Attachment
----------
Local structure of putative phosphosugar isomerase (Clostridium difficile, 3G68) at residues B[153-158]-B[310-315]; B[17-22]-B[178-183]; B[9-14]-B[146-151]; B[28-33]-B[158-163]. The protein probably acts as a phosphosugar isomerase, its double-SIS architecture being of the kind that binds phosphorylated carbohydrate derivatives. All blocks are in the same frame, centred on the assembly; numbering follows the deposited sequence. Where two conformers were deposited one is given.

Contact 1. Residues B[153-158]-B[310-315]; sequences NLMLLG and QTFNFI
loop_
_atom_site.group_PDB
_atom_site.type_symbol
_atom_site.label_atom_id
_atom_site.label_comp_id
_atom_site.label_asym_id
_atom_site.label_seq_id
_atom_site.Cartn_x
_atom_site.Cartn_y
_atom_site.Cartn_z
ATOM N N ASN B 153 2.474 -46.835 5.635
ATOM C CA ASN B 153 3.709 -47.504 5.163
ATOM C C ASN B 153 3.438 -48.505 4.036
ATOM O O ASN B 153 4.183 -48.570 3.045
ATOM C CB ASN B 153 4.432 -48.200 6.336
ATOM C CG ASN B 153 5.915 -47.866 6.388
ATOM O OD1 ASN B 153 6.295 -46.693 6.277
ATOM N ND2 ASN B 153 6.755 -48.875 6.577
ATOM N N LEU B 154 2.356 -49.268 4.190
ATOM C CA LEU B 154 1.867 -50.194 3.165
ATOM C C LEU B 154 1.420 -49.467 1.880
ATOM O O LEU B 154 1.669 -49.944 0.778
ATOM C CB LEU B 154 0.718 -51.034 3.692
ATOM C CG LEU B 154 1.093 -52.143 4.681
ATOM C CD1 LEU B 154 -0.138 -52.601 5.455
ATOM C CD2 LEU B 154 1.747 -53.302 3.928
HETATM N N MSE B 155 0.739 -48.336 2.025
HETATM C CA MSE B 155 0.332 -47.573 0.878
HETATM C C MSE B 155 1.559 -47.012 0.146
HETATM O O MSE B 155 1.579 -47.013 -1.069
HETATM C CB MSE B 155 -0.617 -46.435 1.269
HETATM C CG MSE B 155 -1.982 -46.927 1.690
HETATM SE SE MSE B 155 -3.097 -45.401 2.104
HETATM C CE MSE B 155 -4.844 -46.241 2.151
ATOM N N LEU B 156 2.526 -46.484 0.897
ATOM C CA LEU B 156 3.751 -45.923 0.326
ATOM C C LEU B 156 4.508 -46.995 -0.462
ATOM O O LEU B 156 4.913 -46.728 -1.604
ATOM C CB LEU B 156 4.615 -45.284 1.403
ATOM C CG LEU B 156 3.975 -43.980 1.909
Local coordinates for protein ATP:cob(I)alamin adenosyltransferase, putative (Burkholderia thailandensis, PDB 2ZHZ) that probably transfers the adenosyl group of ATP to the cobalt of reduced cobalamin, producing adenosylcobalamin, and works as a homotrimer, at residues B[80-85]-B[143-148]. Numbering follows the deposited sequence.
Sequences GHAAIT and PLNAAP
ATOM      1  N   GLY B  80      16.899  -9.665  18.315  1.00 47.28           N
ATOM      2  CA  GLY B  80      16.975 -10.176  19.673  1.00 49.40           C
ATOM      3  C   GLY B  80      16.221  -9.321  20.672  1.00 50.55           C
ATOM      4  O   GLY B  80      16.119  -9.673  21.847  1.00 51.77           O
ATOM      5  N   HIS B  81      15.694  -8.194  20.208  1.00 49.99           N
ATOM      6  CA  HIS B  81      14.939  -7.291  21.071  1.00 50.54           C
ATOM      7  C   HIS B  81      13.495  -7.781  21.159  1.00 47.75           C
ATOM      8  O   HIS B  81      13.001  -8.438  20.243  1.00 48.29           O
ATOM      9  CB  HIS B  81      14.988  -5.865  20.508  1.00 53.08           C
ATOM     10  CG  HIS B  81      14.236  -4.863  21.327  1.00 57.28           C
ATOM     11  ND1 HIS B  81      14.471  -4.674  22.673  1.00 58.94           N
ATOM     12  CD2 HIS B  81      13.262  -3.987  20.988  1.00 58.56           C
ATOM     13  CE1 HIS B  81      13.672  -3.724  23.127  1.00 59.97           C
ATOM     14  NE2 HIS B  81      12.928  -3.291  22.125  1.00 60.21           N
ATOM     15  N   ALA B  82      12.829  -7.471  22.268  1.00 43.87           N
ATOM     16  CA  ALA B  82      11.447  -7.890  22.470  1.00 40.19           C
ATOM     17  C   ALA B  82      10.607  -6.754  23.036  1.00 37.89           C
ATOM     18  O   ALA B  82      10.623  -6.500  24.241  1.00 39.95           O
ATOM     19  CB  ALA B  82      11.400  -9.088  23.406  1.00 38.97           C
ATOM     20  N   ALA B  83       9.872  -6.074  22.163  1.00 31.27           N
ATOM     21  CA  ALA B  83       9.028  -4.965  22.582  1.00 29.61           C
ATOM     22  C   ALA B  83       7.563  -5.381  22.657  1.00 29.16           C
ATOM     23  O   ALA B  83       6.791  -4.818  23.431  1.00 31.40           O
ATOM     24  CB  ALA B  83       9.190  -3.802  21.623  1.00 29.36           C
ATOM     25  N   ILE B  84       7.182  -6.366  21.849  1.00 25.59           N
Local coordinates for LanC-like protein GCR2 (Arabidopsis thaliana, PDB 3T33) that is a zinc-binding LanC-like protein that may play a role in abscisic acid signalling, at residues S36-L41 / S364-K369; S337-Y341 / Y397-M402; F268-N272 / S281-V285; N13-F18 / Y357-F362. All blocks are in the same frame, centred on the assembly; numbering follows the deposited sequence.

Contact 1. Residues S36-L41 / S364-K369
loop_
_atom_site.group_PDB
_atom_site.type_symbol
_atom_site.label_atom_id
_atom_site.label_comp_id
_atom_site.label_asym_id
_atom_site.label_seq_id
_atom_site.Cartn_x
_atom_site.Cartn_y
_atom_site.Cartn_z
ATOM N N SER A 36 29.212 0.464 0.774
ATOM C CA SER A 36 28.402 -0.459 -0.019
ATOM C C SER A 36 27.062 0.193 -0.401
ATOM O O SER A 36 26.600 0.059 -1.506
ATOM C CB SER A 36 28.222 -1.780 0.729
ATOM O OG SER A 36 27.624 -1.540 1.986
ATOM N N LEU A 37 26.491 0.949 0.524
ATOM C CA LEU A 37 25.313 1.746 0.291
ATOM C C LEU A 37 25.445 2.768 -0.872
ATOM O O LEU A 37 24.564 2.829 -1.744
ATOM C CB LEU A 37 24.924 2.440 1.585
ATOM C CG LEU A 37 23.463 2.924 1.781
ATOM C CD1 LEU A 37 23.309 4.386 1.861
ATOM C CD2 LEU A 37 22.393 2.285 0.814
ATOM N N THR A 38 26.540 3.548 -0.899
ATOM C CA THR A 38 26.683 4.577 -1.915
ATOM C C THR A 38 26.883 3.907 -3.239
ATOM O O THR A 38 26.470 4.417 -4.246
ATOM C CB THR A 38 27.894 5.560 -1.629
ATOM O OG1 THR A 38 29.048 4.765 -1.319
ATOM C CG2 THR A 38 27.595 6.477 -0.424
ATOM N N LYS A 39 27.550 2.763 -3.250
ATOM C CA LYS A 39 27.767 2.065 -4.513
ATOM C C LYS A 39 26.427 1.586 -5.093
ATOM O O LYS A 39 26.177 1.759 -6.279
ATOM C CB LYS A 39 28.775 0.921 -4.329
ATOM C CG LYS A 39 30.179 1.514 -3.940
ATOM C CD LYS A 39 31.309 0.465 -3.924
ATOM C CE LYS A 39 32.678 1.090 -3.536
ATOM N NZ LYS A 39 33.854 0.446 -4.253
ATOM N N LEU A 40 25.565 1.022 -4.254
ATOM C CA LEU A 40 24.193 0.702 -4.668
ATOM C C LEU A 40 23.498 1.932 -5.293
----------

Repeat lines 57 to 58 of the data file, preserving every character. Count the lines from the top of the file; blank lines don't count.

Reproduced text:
ATOM     13  CE1 HIS B  81      13.672  -3.724  23.127  1.00 59.97           C
ATOM     14  NE2 HIS B  81      12.928  -3.291  22.125  1.00 60.21           N